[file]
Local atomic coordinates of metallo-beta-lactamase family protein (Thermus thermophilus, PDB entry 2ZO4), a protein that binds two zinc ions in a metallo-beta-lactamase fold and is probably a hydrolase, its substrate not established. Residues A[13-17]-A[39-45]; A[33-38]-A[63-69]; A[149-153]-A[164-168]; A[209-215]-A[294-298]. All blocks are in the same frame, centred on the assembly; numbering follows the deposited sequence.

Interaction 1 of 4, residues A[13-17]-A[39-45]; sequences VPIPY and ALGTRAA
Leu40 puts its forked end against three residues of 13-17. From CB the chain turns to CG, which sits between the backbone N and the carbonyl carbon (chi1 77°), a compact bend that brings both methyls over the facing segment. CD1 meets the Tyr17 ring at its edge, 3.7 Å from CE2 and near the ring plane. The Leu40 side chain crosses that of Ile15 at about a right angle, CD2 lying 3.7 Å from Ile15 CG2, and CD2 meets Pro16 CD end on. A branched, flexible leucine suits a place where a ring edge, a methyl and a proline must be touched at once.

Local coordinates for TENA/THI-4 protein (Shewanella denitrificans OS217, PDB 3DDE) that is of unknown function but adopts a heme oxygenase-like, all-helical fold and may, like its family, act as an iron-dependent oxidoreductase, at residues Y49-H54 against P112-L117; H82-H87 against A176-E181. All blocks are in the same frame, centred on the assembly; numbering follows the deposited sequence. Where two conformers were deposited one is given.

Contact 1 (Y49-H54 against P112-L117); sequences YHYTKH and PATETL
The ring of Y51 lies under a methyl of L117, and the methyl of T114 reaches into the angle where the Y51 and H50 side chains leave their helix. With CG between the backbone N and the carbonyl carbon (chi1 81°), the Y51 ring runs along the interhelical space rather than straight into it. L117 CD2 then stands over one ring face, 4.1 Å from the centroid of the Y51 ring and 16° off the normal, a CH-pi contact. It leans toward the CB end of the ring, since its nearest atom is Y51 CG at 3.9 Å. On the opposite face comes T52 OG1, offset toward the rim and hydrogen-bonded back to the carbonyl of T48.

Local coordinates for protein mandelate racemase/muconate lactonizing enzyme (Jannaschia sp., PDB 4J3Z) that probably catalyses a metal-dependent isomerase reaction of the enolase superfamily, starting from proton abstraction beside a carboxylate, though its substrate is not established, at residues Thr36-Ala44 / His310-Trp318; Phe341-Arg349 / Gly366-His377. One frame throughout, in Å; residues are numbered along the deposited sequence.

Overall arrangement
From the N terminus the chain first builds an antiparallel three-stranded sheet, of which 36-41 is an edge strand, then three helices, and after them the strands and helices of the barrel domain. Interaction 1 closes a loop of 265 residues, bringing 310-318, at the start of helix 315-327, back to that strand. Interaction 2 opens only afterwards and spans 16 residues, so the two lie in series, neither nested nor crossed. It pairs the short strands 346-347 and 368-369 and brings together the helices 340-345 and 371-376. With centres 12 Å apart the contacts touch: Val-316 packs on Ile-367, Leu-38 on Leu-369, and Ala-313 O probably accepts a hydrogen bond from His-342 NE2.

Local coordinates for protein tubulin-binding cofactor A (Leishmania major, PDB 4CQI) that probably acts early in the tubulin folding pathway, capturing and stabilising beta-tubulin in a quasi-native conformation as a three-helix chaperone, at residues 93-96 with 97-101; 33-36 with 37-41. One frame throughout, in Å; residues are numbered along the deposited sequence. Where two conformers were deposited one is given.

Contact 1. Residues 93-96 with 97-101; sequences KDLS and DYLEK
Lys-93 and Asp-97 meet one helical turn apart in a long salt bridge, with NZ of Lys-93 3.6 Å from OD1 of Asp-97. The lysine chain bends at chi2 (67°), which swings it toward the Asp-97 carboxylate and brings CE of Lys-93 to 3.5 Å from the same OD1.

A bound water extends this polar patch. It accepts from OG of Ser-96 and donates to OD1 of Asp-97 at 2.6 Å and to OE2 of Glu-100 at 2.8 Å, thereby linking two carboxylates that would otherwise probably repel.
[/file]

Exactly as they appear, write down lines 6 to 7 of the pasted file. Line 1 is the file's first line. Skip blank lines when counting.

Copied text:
The ring of Y51 lies under a methyl of L117, and the methyl of T114 reaches into the angle where the Y51 and H50 side chains leave their helix. With CG between the backbone N and the carbonyl carbon (chi1 81°), the Y51 ring runs along the interhelical space rather than straight into it. L117 CD2 then stands over one ring face, 4.1 Å from the centroid of the Y51 ring and 16° off the normal, a CH-pi contact. It leans toward the CB end of the ring, since its nearest atom is Y51 CG at 3.9 Å. On the opposite face comes T52 OG1, offset toward the rim and hydrogen-bonded back to the carbonyl of T48.

Local coordinates for protein mandelate racemase/muconate lactonizing enzyme (Jannaschia sp., PDB 4J3Z) that probably catalyses a metal-dependent isomerase reaction of the enolase superfamily, starting from proton abstraction beside a carboxylate, though its substrate is not established, at residues Thr36-Ala44 / His310-Trp318; Phe341-Arg349 / Gly366-His377. One frame throughout, in Å; residues are numbered along the deposited sequence.